This one is based on a fairly well known stock scam, but maybe it was fresh in 1957. Since the synopsis gives it away, it is really up to the performances and surprise ending to carry the episode — and they do.
Jack Klugman and EG Marshall are drones in an insurance company. After 17 years, they are still sitting at the same desks they started at.
One morning, Marshall gets a letter from a J. Cristiani marked “personal.” In the letter, Mr. Cristiani claims to have supernatural powers and want to share the fruits of his powers with Marshall, a complete stranger. Even the Obama press corp would question something this fishy.
Cristiani predicts the outcome of a local political race, favoring the underdog. Marshall believes the letter to be some sleazy plot by the candidate, and really who could say a politician was above any sleazy trick? But the predicted candidate does prevail.
Another letter arrives predicting the winner of a championship fight. Cristiani again favors the underdog and is proven correct.
Having squandered the opportunity on the first 2 predictions, Marshall places bets based on the next 3 letters and wins every time. Klugman tries to convince him that it is just a lucky run, but EG Marshall is convinced that Cristiani can see the future.
The next letter suggests that Marshall might be interested in kicking a few backs to the oracle. Since, he is up $1,000 at this point, it seems reasonable. In exchange, Cristiani says he will provide a stock market tip and which will return Marshall’s money ten-fold. So Marshall writes him a $200 check (misspelling his name, for no reason I can detect).
Seeing the fool-proof opportunity for a major score, Marshall makes a big stock purchase on margin backed with bonds he has “borrowed” from work. He is not 100% confident, though, because in the next scene, we hear him reading back a suicide note he has prepared just in case the stock takes a dive.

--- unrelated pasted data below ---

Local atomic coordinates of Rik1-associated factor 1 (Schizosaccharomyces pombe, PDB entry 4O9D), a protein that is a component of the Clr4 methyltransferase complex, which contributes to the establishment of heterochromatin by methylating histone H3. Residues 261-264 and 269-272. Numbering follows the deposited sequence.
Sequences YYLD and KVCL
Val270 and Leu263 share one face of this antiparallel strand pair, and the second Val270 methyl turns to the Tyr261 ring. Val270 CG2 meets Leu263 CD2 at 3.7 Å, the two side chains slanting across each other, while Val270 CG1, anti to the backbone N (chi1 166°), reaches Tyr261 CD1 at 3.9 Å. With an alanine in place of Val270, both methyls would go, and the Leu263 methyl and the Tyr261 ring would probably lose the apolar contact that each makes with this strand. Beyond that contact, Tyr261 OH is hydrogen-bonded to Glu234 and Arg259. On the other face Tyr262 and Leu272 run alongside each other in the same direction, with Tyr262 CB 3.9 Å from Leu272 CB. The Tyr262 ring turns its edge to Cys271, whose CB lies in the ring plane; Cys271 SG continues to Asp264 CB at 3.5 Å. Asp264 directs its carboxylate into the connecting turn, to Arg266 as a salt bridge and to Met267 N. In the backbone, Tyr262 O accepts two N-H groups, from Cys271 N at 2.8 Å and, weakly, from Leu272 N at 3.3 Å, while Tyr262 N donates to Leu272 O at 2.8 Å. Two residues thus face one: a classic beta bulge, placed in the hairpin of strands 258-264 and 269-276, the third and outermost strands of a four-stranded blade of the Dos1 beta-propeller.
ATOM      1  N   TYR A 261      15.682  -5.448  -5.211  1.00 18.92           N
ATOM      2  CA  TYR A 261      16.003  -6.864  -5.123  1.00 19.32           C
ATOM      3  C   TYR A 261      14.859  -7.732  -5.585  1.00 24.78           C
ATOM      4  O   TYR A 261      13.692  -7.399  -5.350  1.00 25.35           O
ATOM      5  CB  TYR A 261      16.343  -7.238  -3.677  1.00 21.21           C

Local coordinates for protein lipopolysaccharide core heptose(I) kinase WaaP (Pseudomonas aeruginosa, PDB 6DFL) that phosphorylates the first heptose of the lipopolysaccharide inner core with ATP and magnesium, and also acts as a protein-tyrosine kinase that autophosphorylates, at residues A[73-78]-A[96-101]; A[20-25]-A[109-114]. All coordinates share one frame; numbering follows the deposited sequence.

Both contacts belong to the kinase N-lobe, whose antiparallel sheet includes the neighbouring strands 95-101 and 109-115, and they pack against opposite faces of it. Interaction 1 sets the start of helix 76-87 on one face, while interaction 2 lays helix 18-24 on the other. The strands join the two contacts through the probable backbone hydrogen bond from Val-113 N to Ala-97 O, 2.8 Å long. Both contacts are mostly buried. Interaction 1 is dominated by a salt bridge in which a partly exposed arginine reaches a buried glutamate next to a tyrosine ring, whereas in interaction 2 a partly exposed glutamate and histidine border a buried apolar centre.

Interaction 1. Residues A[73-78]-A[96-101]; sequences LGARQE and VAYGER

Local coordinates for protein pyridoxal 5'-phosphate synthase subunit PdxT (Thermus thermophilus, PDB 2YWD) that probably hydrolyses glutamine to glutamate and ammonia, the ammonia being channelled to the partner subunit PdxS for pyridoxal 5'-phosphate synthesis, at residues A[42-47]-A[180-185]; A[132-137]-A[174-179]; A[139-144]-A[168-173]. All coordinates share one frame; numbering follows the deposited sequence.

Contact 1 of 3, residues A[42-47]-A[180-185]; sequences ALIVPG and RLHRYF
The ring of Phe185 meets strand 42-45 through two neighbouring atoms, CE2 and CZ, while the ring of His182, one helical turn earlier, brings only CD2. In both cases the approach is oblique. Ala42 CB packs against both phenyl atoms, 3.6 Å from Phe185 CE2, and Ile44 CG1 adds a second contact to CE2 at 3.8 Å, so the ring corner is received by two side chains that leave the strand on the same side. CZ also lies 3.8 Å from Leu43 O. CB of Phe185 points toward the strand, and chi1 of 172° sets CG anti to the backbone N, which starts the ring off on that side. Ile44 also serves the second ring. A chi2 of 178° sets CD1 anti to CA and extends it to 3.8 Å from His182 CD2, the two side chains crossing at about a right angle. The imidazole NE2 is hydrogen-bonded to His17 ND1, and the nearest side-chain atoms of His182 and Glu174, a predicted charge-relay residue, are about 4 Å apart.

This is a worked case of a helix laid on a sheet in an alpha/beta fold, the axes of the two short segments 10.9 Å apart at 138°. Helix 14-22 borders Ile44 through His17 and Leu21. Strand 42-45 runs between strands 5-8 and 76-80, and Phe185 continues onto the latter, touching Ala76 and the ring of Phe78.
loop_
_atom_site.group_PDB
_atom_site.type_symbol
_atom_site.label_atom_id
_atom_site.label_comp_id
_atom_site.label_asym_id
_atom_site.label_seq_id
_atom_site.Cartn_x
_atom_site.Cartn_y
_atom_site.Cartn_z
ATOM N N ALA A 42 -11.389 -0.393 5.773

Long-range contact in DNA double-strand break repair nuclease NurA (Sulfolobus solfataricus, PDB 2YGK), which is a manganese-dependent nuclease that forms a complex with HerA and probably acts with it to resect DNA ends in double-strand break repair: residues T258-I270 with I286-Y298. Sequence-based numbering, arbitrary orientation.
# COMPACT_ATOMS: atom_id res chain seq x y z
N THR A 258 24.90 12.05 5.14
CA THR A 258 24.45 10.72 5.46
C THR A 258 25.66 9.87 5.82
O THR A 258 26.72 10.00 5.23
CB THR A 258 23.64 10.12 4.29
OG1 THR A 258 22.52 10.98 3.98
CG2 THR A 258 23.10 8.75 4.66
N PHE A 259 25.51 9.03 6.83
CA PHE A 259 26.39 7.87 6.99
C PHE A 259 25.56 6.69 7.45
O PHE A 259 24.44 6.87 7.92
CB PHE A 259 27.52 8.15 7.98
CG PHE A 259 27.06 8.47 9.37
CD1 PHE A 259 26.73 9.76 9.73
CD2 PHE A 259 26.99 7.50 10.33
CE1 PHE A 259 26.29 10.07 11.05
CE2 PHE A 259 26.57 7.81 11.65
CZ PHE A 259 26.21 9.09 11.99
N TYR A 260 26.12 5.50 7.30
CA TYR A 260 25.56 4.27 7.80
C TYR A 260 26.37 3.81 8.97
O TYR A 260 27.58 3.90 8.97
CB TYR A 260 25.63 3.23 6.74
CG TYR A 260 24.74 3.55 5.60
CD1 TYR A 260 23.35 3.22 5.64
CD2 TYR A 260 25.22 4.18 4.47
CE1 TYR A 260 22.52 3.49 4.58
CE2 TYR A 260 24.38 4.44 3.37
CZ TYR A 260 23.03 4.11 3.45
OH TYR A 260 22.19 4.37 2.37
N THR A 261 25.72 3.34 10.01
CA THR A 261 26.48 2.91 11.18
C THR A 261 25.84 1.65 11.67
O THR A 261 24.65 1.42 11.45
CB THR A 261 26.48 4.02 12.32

Klugman is astounded at how far Marshall has extended himself, helpfully calling him a “poor, stupid slob.” Marshall has a bottle labeled POISON in his coat pocket just in case. When the stock market closes, Marshall is stunned to learn that he has made $140,000.
Klugman wants to track down Cristiani, but the Postal Inspector tells him that he has been put in the slammer for mail fraud. Cristiani had sent out thousands of letters to strangers offering to make them rich (since the letters were handwritten, this was quite an undertaking). Half of the letters would predict A is the winner, and half would predict B as the winner. The winners would then get letters again predicting A or B as the winner in the next contest. And so one until a small group of consistent winners could be hit up for a commission.
Meanwhile, Klugman is forced to share an apartment with a childhood friend who was asked to remove himself from his place of residence; that request came from his wife.
- AHP Deathwatch: No survivors.
- E.G. Marshall was last seen in A Death in the Family.
- There is a strange bit of business when Marshall is placing his stock order. Klugman takes a paper bag from his desk and carries it to a door marked MEN. So is he eating lunch in the Men’s Room? Is that a men-only lunchroom?
- Why is Marshall translucent when pictured aboard the yacht?